Verdi, Simon Boccanegra : (Sung in English) Soloists, Chorus and Orchestra of English National Opera/Edward Gardner. London Coliseum, 8.6.2011 (CC)
Simon Boccanegra- Bruno Caproni
Amelia – Rena Hams
Gabriele Adorno – Peter Auty
Jacopo Fiesco – Brindley Sherratt
Paolo Albiani – Roland Wood
Pietro – Mark Richardson
A Captain – David Newman
Amelia’s maid – Judith Douglas
Director/Set Designer – Dmitri Tcherniakov
Boccanegra is one of Verdi’s darkest scores. The plot, variously described as convoluted or, perhaps more kindly, complex, marries politics with tender love interest. The score needs careful handling, for we are a world away from the tunefulness, big aria-full operas of, say, Traviata or Trovatore. Actually, masterly handling was what it received under the baton of Edward Gardner. Rarely have I heard the orchestra play with such palpable concentration and, indeed, such accuracy. Throughout the prevailing musical darkness, Gardner managed to project the music’s internal, yet very audible, integrity. We felt, very clearly, that the issues here were very close to Verdi’s heart. The intensity in the final act was palpable, from the intensely dynamic opening through to the massively dark textures of the close. ENO’s Chorus was on its usual superb form throughout.
The director was Dmitri Tcherniakov, who has previously collaborated with the likes of Gergiev (at the Mariinsky) and Barenboim (at both the Berlin State Opera and at La Scala). He takes Boccanegra out of period (it is set in the fourteenth century; Tcherniakov’s Prologue takes place in the mid-1960’s, and the opera proper occurs firmly in the present day). The Prologue is in a sort of period (ie sixties) technicolour and visually it reminded me of the famous Miller production of Rigoletto (an ENO crowd pleaser if ever there was one), with its see-through bar to the left of the stage. The synopsis is projected as it is typed onto the stage before scenes (a useful idea in a plot such as this). Boccanegra enters in black leather jacket and checked shirt, set against the suited Fiesco of Brindley Sherratt. We have a Video Designer (Finn Ross, now an ENO regular) whose coup de théâtre is taking the set of the prologue onto the curtain and then minimising it (in front of our eyes) into a hanging picture on a wall in a minimally decorated house, some 40-50 years later. Like the divers in Pearl Fishers, it was certainly an effect that raised the eyebrows. The same scene was projected over later sets, telescoping time and creating an intriguing effect.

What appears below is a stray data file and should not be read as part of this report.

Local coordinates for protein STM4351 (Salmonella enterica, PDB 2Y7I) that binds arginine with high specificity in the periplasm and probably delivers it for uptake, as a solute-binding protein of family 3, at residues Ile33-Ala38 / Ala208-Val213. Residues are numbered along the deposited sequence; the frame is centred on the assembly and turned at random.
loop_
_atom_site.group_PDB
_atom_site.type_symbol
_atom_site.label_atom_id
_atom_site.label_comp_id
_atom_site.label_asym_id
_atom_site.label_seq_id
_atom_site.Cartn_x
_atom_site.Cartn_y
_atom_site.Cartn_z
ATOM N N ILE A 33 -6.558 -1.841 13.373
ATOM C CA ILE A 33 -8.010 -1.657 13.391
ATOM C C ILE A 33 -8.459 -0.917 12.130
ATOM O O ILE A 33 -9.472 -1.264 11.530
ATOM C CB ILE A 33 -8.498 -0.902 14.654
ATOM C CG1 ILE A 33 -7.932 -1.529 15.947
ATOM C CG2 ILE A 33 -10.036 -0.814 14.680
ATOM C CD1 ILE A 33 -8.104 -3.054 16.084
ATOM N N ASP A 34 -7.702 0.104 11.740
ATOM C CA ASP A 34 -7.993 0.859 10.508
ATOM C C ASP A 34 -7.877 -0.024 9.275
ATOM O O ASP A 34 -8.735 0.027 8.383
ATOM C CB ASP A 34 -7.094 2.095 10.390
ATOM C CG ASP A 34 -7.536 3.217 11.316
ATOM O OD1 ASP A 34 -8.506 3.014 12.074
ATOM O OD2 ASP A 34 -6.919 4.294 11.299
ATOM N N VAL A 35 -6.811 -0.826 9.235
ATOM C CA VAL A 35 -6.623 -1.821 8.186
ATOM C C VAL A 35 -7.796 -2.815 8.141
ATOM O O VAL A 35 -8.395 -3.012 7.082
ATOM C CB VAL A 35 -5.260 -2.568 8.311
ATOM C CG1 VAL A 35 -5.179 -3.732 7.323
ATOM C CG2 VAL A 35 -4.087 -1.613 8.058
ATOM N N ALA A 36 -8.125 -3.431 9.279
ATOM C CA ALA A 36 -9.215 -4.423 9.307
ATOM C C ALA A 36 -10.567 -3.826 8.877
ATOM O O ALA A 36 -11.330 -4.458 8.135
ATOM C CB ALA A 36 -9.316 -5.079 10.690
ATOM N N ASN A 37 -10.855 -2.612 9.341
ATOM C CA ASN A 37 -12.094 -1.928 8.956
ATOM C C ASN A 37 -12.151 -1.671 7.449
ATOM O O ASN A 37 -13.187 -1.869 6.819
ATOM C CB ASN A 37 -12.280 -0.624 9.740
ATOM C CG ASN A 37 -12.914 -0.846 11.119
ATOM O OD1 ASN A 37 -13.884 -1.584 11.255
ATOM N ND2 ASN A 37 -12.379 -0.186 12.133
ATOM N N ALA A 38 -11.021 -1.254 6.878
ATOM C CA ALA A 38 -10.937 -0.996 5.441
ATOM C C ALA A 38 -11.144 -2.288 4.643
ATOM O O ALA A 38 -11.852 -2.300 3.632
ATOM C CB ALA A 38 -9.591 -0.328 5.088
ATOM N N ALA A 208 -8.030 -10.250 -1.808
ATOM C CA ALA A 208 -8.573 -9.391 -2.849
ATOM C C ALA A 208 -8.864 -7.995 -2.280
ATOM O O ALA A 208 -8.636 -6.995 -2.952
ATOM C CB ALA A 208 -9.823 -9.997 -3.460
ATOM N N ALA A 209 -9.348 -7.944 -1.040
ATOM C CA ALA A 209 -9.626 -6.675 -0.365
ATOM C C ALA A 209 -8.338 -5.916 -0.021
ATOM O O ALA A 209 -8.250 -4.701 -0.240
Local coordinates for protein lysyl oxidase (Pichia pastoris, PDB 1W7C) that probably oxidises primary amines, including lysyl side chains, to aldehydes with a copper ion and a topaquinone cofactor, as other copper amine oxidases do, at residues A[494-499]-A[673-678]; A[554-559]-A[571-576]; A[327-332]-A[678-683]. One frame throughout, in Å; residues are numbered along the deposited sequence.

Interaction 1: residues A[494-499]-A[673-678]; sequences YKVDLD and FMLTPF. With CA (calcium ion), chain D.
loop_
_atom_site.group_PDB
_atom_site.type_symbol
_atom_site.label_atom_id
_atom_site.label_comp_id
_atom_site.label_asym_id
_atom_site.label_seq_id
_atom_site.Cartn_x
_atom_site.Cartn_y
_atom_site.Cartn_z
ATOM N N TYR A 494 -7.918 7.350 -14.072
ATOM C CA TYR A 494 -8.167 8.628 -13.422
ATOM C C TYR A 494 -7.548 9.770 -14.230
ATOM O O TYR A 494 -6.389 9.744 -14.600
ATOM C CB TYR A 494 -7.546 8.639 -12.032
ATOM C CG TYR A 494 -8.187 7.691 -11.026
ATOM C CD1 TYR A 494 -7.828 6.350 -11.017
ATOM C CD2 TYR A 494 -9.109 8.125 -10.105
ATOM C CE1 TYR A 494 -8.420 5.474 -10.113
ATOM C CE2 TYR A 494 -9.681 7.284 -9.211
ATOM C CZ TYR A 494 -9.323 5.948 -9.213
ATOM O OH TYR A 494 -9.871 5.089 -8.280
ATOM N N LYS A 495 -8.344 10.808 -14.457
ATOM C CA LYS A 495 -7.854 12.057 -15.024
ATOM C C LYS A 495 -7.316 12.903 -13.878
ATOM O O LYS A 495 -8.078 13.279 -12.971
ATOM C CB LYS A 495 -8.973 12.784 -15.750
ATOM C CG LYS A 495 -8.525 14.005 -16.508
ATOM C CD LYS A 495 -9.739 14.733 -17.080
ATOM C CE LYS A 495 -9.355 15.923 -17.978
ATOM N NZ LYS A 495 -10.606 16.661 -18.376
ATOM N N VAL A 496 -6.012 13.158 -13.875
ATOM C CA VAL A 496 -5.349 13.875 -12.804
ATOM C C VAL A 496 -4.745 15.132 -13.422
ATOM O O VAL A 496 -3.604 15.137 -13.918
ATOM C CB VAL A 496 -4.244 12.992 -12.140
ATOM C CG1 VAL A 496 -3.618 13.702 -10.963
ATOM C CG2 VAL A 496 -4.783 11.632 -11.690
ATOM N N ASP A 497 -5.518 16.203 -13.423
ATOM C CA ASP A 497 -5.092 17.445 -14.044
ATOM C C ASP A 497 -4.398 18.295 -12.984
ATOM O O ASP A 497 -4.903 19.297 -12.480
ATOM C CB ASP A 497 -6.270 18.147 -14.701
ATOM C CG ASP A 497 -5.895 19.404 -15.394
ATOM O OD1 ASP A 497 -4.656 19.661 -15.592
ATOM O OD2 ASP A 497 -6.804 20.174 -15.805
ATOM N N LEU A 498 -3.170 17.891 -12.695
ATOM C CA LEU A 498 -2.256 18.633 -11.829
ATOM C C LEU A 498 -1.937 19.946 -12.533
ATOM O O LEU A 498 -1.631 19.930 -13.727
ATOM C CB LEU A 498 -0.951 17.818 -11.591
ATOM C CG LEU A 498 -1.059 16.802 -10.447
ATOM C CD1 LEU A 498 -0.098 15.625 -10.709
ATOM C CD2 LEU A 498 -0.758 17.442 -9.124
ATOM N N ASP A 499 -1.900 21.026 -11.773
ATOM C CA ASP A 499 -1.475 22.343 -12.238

The opera proper is set in subdued colours, mainly blacks and greys and, later, in the anonymous setting of a corporate meeting room. The latter is a nice analogy – politics and back-stabbing is rife there, after all. But weapons referred to in the libretto are imagined
As Boccanegra, Bruno Caproni is a warm-voiced protagonist. His acting is on a significantly lower level than his voice, however, and I just don’t get his paper hat at the end. If intended as some sort of p(b)athetic coup, it is a miscalculation of the seriousness of Stockhausen’s tank in Donnerstag (which reduced the Royal Opera House’s audience to howls of derision in the 1980’s). Despite the stage antics, Caproni pulled the opera’s close off well.
Making her ENO debut was a Goth-like Rena Harms, who has recently completed tenure as a Domingo-Thornton Young Artist at the Los Angeles Opera. She took some time settling in: her opening aria (in Italian, “Come in quest’ora bruna”) seemed to find her searching for the lyrical without actually finding it – in contrast to Gardner’s finely honed contribution. The Gabriele, Peter Auty, was infinitely more natural in his phrasing, and all credit to him for toting his motocycle helmet around so doggedly as he sang. Nevertheless, Harms found her level after a while and stuck to it.
Actually it was the Fiesco of Brindley Sherratt that stole the show. His Prologue aria (“Il lacerato spirito”) was magnificently sung, and magnificently felt. Unfortunately, his final act “Come un fantasima” that lacked dramatic weight. Roland Wood and Mark Richardson, as Paolo and Pietro respectively, impressed in their vocal and dramatic projections.
A mixed evening, then, but one that begs to be seen and evaluated. Tcherniakov’s staging is deeply thought-provoking and stimulating.